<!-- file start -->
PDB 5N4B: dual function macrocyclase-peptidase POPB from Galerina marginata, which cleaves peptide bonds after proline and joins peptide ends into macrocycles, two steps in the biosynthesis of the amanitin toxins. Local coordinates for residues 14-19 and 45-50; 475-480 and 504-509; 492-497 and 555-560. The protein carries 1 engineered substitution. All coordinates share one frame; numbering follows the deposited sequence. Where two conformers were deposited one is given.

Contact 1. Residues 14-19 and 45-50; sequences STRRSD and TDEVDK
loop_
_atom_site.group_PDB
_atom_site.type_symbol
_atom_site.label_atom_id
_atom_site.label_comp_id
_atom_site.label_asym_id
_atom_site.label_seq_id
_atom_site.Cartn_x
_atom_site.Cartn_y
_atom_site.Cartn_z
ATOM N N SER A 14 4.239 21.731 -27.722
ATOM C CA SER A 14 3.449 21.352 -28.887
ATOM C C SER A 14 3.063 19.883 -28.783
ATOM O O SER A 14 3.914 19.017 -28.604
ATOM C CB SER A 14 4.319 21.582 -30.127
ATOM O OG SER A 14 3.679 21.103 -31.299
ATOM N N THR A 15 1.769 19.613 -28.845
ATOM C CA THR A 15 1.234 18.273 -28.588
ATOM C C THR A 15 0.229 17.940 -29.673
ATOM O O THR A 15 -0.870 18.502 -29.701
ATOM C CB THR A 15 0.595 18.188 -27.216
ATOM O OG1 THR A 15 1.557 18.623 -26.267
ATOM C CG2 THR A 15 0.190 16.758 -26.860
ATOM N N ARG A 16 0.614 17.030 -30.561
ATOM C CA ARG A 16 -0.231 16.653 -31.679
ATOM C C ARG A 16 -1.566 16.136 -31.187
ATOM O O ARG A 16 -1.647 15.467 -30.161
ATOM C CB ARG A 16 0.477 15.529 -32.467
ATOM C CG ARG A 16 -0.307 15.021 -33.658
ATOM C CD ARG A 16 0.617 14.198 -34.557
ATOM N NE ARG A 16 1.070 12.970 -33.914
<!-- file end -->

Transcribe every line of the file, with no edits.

PDB 5N4B: dual function macrocyclase-peptidase POPB from Galerina marginata, which cleaves peptide bonds after proline and joins peptide ends into macrocycles, two steps in the biosynthesis of the amanitin toxins. Local coordinates for residues 14-19 and 45-50; 475-480 and 504-509; 492-497 and 555-560. The protein carries 1 engineered substitution. All coordinates share one frame; numbering follows the deposited sequence. Where two conformers were deposited one is given.

Contact 1. Residues 14-19 and 45-50; sequences STRRSD and TDEVDK
loop_
_atom_site.group_PDB
_atom_site.type_symbol
_atom_site.label_atom_id
_atom_site.label_comp_id
_atom_site.label_asym_id
_atom_site.label_seq_id
_atom_site.Cartn_x
_atom_site.Cartn_y
_atom_site.Cartn_z
ATOM N N SER A 14 4.239 21.731 -27.722
ATOM C CA SER A 14 3.449 21.352 -28.887
ATOM C C SER A 14 3.063 19.883 -28.783
ATOM O O SER A 14 3.914 19.017 -28.604
ATOM C CB SER A 14 4.319 21.582 -30.127
ATOM O OG SER A 14 3.679 21.103 -31.299
ATOM N N THR A 15 1.769 19.613 -28.845
ATOM C CA THR A 15 1.234 18.273 -28.588
ATOM C C THR A 15 0.229 17.940 -29.673
ATOM O O THR A 15 -0.870 18.502 -29.701
ATOM C CB THR A 15 0.595 18.188 -27.216
ATOM O OG1 THR A 15 1.557 18.623 -26.267
ATOM C CG2 THR A 15 0.190 16.758 -26.860
ATOM N N ARG A 16 0.614 17.030 -30.561
ATOM C CA ARG A 16 -0.231 16.653 -31.679
ATOM C C ARG A 16 -1.566 16.136 -31.187
ATOM O O ARG A 16 -1.647 15.467 -30.161
ATOM C CB ARG A 16 0.477 15.529 -32.467
ATOM C CG ARG A 16 -0.307 15.021 -33.658
ATOM C CD ARG A 16 0.617 14.198 -34.557
ATOM N NE ARG A 16 1.070 12.970 -33.914